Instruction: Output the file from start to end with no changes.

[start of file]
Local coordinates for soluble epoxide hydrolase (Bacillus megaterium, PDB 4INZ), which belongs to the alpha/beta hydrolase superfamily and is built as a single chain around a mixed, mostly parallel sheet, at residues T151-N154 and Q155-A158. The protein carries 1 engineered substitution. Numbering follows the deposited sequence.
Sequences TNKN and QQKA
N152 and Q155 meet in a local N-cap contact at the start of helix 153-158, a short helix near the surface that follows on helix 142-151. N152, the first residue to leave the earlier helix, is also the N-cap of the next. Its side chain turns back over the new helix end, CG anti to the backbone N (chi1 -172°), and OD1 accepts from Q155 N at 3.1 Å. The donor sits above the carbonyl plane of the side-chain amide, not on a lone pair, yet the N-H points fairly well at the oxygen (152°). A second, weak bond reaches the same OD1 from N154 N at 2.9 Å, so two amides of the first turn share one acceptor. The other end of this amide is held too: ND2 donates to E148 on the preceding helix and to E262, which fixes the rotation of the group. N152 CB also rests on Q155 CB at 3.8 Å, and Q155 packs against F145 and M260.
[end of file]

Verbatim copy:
Local coordinates for soluble epoxide hydrolase (Bacillus megaterium, PDB 4INZ), which belongs to the alpha/beta hydrolase superfamily and is built as a single chain around a mixed, mostly parallel sheet, at residues T151-N154 and Q155-A158. The protein carries 1 engineered substitution. Numbering follows the deposited sequence.
Sequences TNKN and QQKA
N152 and Q155 meet in a local N-cap contact at the start of helix 153-158, a short helix near the surface that follows on helix 142-151. N152, the first residue to leave the earlier helix, is also the N-cap of the next. Its side chain turns back over the new helix end, CG anti to the backbone N (chi1 -172°), and OD1 accepts from Q155 N at 3.1 Å. The donor sits above the carbonyl plane of the side-chain amide, not on a lone pair, yet the N-H points fairly well at the oxygen (152°). A second, weak bond reaches the same OD1 from N154 N at 2.9 Å, so two amides of the first turn share one acceptor. The other end of this amide is held too: ND2 donates to E148 on the preceding helix and to E262, which fixes the rotation of the group. N152 CB also rests on Q155 CB at 3.8 Å, and Q155 packs against F145 and M260.